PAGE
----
Injecting more weapons and troops into Syria will result only in more families being raided, more children being terrorized and more women being raped. If the central government is overthrown, then there will be more, not less, drowning of people in cages. The chaos to ensue, as rival factions rush in to fill the government void, might even, as in postwar Libya, fling open the door to slavery.
In the light of the recent history of the Middle East, Insyriated is most plausibly interpreted as a call to end the slaughter in Syria. It’s time to bring all of the troops home. From everywhere. Now.
Libya was bombed by the US government yesterday, but you wouldn’t know it because the media have been obsessed with the #TakeAKnee dispute between the president and the NFL. Trump may not even be aware that Libya was bombed under his authority, because he has put his trusty “Mad Dog” on a very long leash, in the hopes that he’ll be able to figure out how to clean up the mess in the Middle East.
I’ve picked on General James “Helluva Hoot to Shoot Some People” Mattis before, pointing out, among other things, the fact that he’s part of the revolving door of military officers and war profiteers. Was the Fallujah siege of 2004 a splendid show of US military prowess? I beg to differ. Perhaps it was for his moniker alone that General Mattis was called out of semi-retirement by Trump to serve as the Secretary of Defense. But rather than revisit my particular concerns about Mattis’ ability to solve the crises in the Middle East—or elsewhere—given the demonstrated failures of the US military since 2001, while he was running large parts of the show, I’d like to consider a more general question:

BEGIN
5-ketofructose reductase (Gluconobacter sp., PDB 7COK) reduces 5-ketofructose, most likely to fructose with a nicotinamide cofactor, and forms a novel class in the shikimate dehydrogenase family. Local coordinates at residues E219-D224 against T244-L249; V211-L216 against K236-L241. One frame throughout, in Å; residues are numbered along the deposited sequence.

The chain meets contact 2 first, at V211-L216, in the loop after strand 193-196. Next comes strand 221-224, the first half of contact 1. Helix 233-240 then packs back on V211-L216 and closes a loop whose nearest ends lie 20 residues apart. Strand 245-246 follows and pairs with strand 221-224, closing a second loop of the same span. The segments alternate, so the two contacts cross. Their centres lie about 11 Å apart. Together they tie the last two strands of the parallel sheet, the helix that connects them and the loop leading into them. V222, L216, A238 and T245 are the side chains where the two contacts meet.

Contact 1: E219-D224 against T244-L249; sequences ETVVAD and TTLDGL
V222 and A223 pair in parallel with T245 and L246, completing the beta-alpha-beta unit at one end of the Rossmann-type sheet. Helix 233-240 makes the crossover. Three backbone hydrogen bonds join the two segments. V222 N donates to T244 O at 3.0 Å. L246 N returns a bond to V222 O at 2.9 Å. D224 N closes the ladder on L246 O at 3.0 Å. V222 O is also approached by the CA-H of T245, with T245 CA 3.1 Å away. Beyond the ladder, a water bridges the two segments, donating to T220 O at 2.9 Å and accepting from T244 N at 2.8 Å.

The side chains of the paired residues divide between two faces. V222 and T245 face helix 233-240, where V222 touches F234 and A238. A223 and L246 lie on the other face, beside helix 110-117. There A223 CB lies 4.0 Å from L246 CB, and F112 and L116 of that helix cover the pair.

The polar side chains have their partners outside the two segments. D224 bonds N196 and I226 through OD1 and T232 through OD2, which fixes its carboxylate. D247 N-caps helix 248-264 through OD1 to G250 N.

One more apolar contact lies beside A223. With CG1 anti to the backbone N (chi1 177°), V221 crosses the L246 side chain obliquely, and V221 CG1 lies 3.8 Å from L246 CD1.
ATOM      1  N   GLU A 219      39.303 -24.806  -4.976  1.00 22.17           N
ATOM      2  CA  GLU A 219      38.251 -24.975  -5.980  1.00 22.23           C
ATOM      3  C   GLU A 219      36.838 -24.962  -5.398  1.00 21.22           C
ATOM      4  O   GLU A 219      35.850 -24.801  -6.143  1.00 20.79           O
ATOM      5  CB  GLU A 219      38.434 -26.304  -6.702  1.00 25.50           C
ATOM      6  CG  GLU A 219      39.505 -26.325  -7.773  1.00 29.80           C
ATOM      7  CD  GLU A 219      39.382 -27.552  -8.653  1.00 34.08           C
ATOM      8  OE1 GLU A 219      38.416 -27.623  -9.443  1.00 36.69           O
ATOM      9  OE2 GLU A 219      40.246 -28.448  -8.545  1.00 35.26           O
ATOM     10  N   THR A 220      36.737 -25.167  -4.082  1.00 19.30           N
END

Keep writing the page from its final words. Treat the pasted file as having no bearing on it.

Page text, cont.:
Should generals be diplomats?
Retired General Colin Powell was appointed US Secretary of State under President George W. Bush, and you may recall his colorful powerpoint presentation before the UN General Assembly in the run-up to the 2003 war on Iraq—yellow cake, aluminium tubes, mobile chemical laboratories (think: Breaking Bad). Powell did not convince very many of his colleagues at the UN that Iraq needed to be invaded in order to thwart Saddam Hussein’s allegedly imminent transfer of WMD (weapons of mass destruction) to Al Qaeda, but the US government went to war anyway. Why? Because the Bush administration wanted to, and UK Prime Minister Tony “Poodle” Blair had pledged that he was “absolutely” with Bush, “no matter what”. (See the Chilcot Report and its implications.) Even more important than having a tiny “coalition of the willing” was the congressional conferral on Bush of the 2002 AUMF (Authorization for Use of Military Force), giving him the liberty to wage war on Iraq as he saw fit and at a time of his choosing. The rest is history.